MIT Technology Review’s 2017 Top 10 Breakthrough Technologies

Events, High Technology, Innovation Posted Jun 2, 2017 by Liza Vilnits

Every year, the MIT Enterprise Forum of Cambridge (MITEF) hosts an event to highlight the year’s top ten breakthrough technologies, as predicted by MIT Technology Review editors. It’s a fascinating event with interesting speakers, engaging subjects and an inquisitive crowd.

Presented by Antonio Regalado, Senior Editor at MIT Technology Review Magazine, the 2017 top ten list was a compilation of emerging technologies that he and the other editors believe have a chance at solving some of the world’s biggest problems—or at least play a transformative role in finding new ways to solve them. During his presentation, Antonio spoke about why we should be paying attention to these technologies right now even if their promise is years in the future and urged those working in related areas to begin to pay attention to them today.

If you were there, you get why the evening was worthwhile. If you weren’t, here’s my cliff notes version of the list:

  1. Reversing Paralysis – Cerebral implants that read your brain and the associated thoughts of body movement to allow people with spinal cord injuries to physically move limbs that they don’t have feeling in. This is already being tested on monkeys.
  2. Self-Driving Trucks – We all know about self-driving cars, but with self-driving trucks, and the state of today’s e-commerce market, we’re likely to see human-less tractor-trailers on the road for up to 24 hours at a time. Antonio also posed the question of the impact this will have on the nation’s 1.7 million truck drivers.
  3. Paying with Your Face – Face-detecting systems that pinpoint 83 locations on your face are already being used to make payments in China. To become widely adopted, people should value the level of convenience enough to give up some of their privacy. It will also be interesting to see how hackers start to target these devices.
  4. Practical Quantum Computers – While these have been talked about for years, Antonio predicts that—due to advances at Google, Intel and others—we’ll begin to see quantum computers in the next five years. Microsoft thinks they’ll be the first to market.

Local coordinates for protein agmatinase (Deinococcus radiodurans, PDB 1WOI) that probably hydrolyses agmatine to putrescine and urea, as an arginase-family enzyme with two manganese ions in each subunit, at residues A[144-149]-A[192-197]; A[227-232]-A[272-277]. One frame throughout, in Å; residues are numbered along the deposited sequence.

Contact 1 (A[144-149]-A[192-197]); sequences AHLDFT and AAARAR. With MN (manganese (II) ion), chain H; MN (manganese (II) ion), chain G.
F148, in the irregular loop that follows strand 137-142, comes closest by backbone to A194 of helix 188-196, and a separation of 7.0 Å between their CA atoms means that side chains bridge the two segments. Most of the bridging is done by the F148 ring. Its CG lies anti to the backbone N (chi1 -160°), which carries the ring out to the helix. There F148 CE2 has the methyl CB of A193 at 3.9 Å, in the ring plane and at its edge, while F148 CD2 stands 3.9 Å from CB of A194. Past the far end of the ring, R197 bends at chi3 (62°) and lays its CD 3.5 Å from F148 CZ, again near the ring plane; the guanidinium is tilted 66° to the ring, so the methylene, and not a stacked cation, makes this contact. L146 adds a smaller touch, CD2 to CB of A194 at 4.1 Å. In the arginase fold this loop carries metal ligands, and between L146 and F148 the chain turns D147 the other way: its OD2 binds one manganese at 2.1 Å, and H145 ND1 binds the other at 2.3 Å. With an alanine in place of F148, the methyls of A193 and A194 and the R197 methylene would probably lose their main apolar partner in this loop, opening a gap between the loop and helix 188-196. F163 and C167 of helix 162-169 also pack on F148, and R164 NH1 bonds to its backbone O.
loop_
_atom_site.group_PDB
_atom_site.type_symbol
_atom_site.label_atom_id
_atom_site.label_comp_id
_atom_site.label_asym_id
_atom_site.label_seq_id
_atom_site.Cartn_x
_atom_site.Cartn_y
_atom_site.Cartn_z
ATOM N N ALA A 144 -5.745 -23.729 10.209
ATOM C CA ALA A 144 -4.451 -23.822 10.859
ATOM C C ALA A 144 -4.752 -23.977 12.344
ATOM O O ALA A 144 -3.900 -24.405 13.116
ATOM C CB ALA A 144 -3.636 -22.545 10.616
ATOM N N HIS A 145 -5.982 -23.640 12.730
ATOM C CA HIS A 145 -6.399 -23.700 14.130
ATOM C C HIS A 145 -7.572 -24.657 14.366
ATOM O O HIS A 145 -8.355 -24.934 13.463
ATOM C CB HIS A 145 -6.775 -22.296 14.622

5. The 360-Degree Selfie – Samsung and Nikon are the big players. Facebook and Google already support live streaming of these images and its predicted that consumers will begin purchasing these inexpensive cameras, starting a new era of photography.
  6. Hot Solar Cells – Photonic crystals captures heat from sun, turning sunlight into electricity. This solar device has the potential to create continuous power.
  7. Gene Therapy 2.0 – Taking an engineered virus to a person’s cells to cure heart failure, Parkinson’s, cancer and more. We’re now seeing the next wave of therapies come to fruition. In Europe, two therapies have already been approved; the issue comes with pricing these medicines.
  8. The Cell Atlas – This is the successor of the human genome device, “biology’s next mega-project.”
  9. Botnets of Things – While connectivity continues to get added to our home gadgets, security of these IoT devices is still lacking. A prime example referenced by Antonio was the Mirai botnet which took down the internet infrastructure firm Dyn not long ago. Not as common knowledge, and perhaps a sign, Mirai means ‘future’ in Japanese.
  10. Reinforcement Learning – This technology allows machines to learn like people, figuring out how to achieve tasks through experimentation. The AI capabilities here have the potential to take us to a new plane of thinking, says Antonio.


If you’d like to access the full list here, feel free to do so here:

I’ll be tracking developments in these areas to see how prescient Antonio and the Tech Review team are! Until then, we’ll keep our fingers crossed and send positive mojo to all the incredibility intelligent scientists and technologists working to solve some our world’s biggest problems.